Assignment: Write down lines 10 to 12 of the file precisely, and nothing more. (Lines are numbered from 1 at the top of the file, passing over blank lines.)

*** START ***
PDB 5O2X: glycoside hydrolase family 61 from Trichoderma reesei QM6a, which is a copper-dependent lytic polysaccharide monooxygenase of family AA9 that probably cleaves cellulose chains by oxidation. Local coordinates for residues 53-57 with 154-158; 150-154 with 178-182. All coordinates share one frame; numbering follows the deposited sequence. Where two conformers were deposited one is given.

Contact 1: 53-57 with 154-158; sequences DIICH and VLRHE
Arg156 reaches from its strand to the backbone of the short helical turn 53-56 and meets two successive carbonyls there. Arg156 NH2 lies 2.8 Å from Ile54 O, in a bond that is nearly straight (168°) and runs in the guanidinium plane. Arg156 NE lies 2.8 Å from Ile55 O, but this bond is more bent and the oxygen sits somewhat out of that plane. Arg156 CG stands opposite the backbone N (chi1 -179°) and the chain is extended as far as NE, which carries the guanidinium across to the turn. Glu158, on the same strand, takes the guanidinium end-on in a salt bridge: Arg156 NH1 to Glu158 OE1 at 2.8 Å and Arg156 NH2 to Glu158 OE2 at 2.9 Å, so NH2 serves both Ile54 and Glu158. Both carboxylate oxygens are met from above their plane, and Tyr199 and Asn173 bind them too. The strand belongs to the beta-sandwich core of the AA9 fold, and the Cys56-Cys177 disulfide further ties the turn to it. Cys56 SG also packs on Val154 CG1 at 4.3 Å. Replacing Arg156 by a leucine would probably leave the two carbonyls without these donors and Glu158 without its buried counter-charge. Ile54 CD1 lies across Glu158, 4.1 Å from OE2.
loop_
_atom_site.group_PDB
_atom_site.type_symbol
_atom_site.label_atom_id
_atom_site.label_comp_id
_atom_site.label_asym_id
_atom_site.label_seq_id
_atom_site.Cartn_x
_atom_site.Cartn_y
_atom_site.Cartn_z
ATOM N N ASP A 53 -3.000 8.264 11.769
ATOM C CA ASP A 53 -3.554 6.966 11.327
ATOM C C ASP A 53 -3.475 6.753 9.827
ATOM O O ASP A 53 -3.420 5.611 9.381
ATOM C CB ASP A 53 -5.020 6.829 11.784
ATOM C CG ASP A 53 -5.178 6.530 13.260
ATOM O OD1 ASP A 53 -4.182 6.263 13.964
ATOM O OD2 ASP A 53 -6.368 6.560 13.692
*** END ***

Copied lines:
_atom_site.label_seq_id
_atom_site.Cartn_x
_atom_site.Cartn_y